IF IT WAS, why woudnt you include your phone number like the other 9 people?
Do I really want to spend 5 days emailing back and forth when a 10minute call would suffice?

> is mattress included in the price?
Did you bother to do ANY research on the bed? The other 9 people did.
They realized that $80 for a $180 bed was a good deal.. I even added the slats ($40) to the deal.
$220 value for $80?!!! Any smart person would jump at the offer...9 people saw the value and sent their phone numbers in the email YOU DIDNT.

> Pls send your contact details.
Why? So I can listen to the the world's most annoying accent
INDIAN/PAKY try to tell me that I should sell it for less? DISCOUNT? DISCOUNT? Then be told to deliver it wayyyyyy out in some shit town - because indians are too cheap to live in the boston area.
You'd want me to deliver it during traffic time or during the snow storm because DOT DOT DOT Indians are self centered, inconsiderate assholes.

Then I get to your house, it smells of curry and body odor and the heat is at 90*.
Your husband cant lift (INDIANS ARE WEAK) and youre no help. Your children are ugly and in the way. Then after all that, you, AS INDIANS, would want to re-negociate to an even lower price.

I didnt put my phone number on the posting because I didnt want to have annoying indians calling me at 1130pm like it was 2pm.
I dont deal with indans anymore. I just say NO and hang up.

This is the IKEA website of the platorm bed. (RETAIL $180)

Quoted from that page:
Slatted bed base, mattress and bedlinens are sold separately.

The slats are $40 extra for a queen bed size.
The cheapest [indian] mattress is $70.

Do you really think Id sell a $300 bed for $80?

FUCK INDIANS (DOTS not feathers)

Thanks & Regards
The interested buyer was extremely annoyed due to the abusive language against Indians in general and had to post this email to a list from where I came to know about this incident. But please please tell me, that this is an exception. Boston is a fantastic city. I love Boston.

Saturday, November 15, 2008

Miss you India!

Nandini said this to me recently,
The world sometimes feels so big.
I feel so small.
At 5'4" I feel very overwhelmed in this country.
But its not the same in India!

Saturday, October 11, 2008

Indian chivalry ?

This article appeared about 4 weeks ago in The Telegraph, Kolkata.
There’s a shortage of both loose change and good manners in the city. If your
taxi fare comes to Rs 57 and you give the cabbie Rs 60, nine out of 10 times,
you won’t get the balance back. In some stretches, it’s mandatory to declare
your “loose change status” before jumping into an autorickshaw.

Recently, when a Metro commuter realised she only had 100 rupee notes in her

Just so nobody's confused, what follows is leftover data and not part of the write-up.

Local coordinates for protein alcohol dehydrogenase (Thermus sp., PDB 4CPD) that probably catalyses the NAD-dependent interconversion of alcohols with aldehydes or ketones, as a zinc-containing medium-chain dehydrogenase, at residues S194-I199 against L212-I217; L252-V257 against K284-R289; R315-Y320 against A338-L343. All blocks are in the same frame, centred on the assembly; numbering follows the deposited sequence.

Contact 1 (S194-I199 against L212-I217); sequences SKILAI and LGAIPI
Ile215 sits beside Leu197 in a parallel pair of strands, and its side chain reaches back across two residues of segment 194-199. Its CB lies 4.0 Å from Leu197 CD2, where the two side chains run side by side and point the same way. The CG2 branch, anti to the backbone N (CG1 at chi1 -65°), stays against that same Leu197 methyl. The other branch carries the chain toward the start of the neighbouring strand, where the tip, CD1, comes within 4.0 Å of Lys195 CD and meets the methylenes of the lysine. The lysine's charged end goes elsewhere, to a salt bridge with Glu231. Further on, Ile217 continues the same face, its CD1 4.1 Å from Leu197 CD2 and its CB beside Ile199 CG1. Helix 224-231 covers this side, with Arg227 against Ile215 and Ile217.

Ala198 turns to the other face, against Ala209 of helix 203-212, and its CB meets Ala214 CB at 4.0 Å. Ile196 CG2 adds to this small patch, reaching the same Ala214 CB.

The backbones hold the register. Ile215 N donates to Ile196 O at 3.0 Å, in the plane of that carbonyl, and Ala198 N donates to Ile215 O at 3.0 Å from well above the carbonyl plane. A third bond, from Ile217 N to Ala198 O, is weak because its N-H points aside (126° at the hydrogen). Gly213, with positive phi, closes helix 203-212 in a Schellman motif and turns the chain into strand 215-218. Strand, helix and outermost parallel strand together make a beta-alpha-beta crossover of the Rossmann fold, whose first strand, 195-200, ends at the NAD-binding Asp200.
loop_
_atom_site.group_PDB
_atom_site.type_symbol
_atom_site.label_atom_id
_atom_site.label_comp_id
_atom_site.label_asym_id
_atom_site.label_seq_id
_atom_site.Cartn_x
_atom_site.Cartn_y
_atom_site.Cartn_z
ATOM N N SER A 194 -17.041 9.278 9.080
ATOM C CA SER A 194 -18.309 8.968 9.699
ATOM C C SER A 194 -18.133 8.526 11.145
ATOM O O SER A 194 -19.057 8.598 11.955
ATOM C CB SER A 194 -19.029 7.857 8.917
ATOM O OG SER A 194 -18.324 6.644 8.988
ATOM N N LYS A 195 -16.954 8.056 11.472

wallet, she panicked. At the counter, she sheepishly fished out Rs 100. The
man raised his head, scowled and barked: “Ki, change nei?” (Don’t you have
any change?) She could only shake her head sadly. “Here, take your ticket and
change,” he said. As she was thankfully collecting the notes and coins, he
added: “Chhele holey ditam na!” (Had you been a man, I wouldn’t have given
you the change). Chivalry or gender discrimination?

I asked two women I know about their feelings. Quoting Nandini,
As for the article, it seems plain obvious to me that it was
charity/chivalry rather than discrimination. It indeed is ironic
that in a male dominated world such acts of kinds even take place, wherein
it is the males who are sort of being discriminated against. However, I
personally don't think that such acts of chivalry/charity will increase the
level of respect/alter the general male attitude towards women in general.
It's sadly only a temporary passing phase.
Quoting Bhavana,
I don't think an issue such as this should be viewed in the context of gender discrimination at all. It is just an amusing reflection of an Indian male's perception of chivalry and should be taken in a lighter vein.
I have to agree with both of them ... this is not gender discrimination at all. Rulebooks for men of our society have clear instructions for going out of the way for women and elderly. It is not always the same chivalrous attitude present in the European civilisations. Its some kind of a rule which is followed without understand. Hence, sometimes the male ego comes out in defiance and tries to prove the fact that he is smart enough to set his own preferences. “Chhele holey ditam na!"

Saturday, October 4, 2008

It Does Not Die / ন হন্যতে

I am reading this book right now. I am reading the English version, translated by the author herself. What I find fascinating is the way she is able to paint her thoughts with a pen and walk me through the same journey of life that she went through.

I came across the following letter halfway across the book. I do not intend to capture the essence of the book in this letter; so do not read between the lines.

This is a letter that the potential husband wrote to the author sometime before the actual marriage ceremony. Do note that the events are taking place in 1930s and she never met her husband before the wedding.